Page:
Friday, February 14, 2020

The bombing of Dresden

On February 13, 1945, as war against Germany was nearing its end, 800 Allied bombers mounted a raid on the Germany city of Dresden at around 10 pm.The next wave came at mid-night. The third one came the next morning. Three raids in the space of fourteen hours. The city was reduced to rubble. A firestorm swept through the city.

The casualties are a matter of dispute. The controversial British historian David Irving  claimed that as many as 200,000 could have died. Official estimates are closer to 25,000. It was hard to estimate casualties because the city had had an enormous influx of refugees who were fleeing the Soviet  army advance to the East.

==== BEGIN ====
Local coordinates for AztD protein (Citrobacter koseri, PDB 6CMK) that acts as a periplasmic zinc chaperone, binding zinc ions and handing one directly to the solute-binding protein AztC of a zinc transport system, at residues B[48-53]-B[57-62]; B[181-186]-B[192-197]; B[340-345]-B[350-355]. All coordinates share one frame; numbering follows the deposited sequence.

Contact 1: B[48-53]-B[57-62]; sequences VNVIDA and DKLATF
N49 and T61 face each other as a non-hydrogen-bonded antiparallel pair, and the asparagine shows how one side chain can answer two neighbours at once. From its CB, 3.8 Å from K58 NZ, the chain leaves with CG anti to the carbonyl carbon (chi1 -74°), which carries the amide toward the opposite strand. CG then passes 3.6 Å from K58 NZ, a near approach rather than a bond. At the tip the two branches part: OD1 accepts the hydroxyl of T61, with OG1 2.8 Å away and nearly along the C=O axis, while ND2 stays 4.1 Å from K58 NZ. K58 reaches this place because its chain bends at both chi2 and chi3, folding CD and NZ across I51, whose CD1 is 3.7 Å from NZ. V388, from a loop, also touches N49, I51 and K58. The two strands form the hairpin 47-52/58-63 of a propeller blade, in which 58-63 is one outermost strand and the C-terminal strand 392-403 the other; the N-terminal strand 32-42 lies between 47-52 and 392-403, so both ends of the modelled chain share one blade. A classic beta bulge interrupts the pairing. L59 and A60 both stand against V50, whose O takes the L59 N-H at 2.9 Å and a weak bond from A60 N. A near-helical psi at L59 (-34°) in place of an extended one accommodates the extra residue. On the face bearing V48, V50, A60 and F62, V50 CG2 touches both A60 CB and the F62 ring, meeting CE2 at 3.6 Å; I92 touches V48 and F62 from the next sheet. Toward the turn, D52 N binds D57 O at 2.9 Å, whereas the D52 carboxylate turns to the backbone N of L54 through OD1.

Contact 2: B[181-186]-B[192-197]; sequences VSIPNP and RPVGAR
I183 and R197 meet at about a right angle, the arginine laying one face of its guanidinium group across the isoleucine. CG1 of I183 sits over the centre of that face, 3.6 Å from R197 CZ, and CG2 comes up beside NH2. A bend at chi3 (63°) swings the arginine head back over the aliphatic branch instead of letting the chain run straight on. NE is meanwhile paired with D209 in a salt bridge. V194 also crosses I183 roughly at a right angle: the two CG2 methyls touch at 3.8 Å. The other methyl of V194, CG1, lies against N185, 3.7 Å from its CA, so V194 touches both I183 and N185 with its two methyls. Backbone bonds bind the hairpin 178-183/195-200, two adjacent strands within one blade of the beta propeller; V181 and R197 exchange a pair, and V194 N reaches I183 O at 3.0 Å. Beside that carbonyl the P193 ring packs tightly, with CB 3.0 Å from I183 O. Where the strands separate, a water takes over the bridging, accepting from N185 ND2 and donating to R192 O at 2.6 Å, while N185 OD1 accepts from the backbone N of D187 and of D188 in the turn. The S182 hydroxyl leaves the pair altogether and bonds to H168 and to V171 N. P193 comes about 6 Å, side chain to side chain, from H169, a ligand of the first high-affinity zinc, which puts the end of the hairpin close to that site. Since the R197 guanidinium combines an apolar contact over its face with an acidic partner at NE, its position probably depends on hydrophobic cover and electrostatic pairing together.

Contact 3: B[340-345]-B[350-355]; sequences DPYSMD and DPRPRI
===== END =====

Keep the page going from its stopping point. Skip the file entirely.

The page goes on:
Dresden was thought to have little importance as a military or industrial centre. Its claim to fame was more as a cultural centre. Many writers have contended that the intention was to terrorise the German population and force a surrender on the Hitler regime that was still putting up a tenacious fight. Some have called it a war crime. Others say that there was military objective, which was to disrupt communications in the region and prevent the flow of troops to the Eastern front.

Dresden was not unique in the savage treatment it had received. Berlin, Hamburg, Tokyo and other cities were severely bombed.  Then, we have the nuclear bombs dropped on Hiroshima and Nagasaki. Nevertheless, the bombing of Dresden will be forever remembered as a symbol of the savagery of World War II. Here is one appraisal of the event and here is another.

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